I'm one of those people who excitedly paws each new Tommy Keene album, brimming with optimism, wondering how close it will come to the Places That Are Gone EP or the Songs From The Film LP, both of which came out more than 20 years ago. A few releases back, I sadly resigned myself to the fact that Keene would never again match those high-water marks. But that's OK. With each new disc, longtime followers get at least a few pieces of stunningly beautiful power-pop moments to add to our collection. That's what happens with Crashing The Ether as well.
The album starts with the mighty drums of longtime collaborator John Richardson on "Black & White New York". Guitar and bass fight it out sonically, trying to serve as worthy complements to meander around those drums. Keene's wonderfully familiar nasal vocals come next; by the time the catchy chorus arrives, old-school fans might wonder: Could this be the one?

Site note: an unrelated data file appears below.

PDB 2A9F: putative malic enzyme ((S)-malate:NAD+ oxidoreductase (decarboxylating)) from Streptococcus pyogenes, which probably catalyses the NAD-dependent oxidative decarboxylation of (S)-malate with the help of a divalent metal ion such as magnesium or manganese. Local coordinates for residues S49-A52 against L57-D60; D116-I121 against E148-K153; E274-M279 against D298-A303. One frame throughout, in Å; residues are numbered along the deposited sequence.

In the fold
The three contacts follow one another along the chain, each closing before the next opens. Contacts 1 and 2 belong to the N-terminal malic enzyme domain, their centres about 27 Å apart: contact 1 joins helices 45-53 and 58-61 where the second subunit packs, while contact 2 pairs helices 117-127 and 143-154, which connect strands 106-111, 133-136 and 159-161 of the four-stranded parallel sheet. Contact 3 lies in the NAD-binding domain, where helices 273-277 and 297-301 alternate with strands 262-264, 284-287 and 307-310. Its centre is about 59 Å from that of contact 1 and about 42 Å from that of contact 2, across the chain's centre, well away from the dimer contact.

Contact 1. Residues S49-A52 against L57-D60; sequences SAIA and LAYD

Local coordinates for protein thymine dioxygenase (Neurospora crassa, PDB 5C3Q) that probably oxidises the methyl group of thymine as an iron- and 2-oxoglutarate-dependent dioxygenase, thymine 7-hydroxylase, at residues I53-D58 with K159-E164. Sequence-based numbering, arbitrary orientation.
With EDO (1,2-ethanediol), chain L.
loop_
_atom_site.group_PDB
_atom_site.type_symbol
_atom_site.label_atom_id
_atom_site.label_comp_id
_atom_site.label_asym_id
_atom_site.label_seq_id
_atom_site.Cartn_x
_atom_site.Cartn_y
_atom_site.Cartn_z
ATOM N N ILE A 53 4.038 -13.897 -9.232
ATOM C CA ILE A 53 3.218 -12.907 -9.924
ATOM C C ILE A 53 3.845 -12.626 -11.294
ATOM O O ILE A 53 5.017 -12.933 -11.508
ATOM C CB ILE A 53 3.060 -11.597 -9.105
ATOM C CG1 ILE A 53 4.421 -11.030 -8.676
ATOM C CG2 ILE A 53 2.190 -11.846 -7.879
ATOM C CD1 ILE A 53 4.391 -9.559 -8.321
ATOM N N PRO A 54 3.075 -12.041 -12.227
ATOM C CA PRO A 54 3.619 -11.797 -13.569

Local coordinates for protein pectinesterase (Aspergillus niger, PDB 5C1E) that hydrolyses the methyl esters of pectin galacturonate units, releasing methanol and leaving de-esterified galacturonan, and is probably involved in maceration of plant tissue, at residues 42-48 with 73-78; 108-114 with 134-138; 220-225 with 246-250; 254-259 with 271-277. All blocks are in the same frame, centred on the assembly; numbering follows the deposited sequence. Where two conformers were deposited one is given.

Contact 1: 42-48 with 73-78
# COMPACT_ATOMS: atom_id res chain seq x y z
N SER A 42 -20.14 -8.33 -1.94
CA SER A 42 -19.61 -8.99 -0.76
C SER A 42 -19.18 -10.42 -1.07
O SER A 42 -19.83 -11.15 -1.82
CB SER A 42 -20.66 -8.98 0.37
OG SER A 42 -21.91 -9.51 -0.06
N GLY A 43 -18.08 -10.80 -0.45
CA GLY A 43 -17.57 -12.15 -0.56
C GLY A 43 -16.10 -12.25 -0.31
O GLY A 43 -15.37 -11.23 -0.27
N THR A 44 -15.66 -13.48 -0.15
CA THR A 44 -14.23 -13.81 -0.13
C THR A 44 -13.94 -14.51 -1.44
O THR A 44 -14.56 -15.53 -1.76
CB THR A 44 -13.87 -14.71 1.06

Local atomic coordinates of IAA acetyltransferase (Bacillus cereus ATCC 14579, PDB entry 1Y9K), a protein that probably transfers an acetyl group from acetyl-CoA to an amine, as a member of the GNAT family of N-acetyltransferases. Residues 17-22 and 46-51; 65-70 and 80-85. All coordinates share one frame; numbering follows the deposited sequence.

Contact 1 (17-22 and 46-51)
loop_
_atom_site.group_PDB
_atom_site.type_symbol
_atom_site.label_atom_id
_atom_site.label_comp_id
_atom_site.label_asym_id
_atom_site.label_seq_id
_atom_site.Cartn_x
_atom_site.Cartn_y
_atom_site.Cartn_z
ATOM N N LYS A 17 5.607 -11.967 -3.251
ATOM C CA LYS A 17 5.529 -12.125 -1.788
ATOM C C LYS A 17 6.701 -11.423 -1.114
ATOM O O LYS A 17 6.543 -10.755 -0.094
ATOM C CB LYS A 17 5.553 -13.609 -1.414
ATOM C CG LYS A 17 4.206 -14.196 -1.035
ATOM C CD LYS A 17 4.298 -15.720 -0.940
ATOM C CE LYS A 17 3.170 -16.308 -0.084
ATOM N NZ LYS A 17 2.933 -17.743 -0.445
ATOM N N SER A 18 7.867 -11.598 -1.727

There are other highlights, including "Warren In The '60s", a nostalgia trip focusing on a young Warren Beatty, which melodically evokes memories of Keene's "Paper Words And Lies". And there is "Wishing", a sweet tune featuring Jesse Valenzuela of the Gin Blossoms on background vocals.
Eventually, Crashing The Ether bogs down amid lumbering tempos and hollow lyrics. Keene, who produced and played almost all the instruments, does manage to capture incredible drum sounds and guitar tones throughout.